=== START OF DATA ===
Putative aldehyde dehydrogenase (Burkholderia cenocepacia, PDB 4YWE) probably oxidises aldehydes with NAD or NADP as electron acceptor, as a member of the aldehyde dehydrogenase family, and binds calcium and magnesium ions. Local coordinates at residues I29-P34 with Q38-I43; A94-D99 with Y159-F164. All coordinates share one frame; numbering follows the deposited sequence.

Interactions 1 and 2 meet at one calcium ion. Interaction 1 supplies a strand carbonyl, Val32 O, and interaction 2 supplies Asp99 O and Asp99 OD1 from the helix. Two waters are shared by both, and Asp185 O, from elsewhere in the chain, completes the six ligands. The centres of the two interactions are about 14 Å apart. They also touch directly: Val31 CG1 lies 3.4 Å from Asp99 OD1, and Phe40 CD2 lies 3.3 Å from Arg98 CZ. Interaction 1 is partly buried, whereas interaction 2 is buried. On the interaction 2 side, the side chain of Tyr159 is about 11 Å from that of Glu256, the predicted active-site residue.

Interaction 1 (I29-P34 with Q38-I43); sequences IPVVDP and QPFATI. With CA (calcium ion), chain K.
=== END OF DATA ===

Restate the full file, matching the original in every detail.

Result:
Putative aldehyde dehydrogenase (Burkholderia cenocepacia, PDB 4YWE) probably oxidises aldehydes with NAD or NADP as electron acceptor, as a member of the aldehyde dehydrogenase family, and binds calcium and magnesium ions. Local coordinates at residues I29-P34 with Q38-I43; A94-D99 with Y159-F164. All coordinates share one frame; numbering follows the deposited sequence.

Interactions 1 and 2 meet at one calcium ion. Interaction 1 supplies a strand carbonyl, Val32 O, and interaction 2 supplies Asp99 O and Asp99 OD1 from the helix. Two waters are shared by both, and Asp185 O, from elsewhere in the chain, completes the six ligands. The centres of the two interactions are about 14 Å apart. They also touch directly: Val31 CG1 lies 3.4 Å from Asp99 OD1, and Phe40 CD2 lies 3.3 Å from Arg98 CZ. Interaction 1 is partly buried, whereas interaction 2 is buried. On the interaction 2 side, the side chain of Tyr159 is about 11 Å from that of Glu256, the predicted active-site residue.

Interaction 1 (I29-P34 with Q38-I43); sequences IPVVDP and QPFATI. With CA (calcium ion), chain K.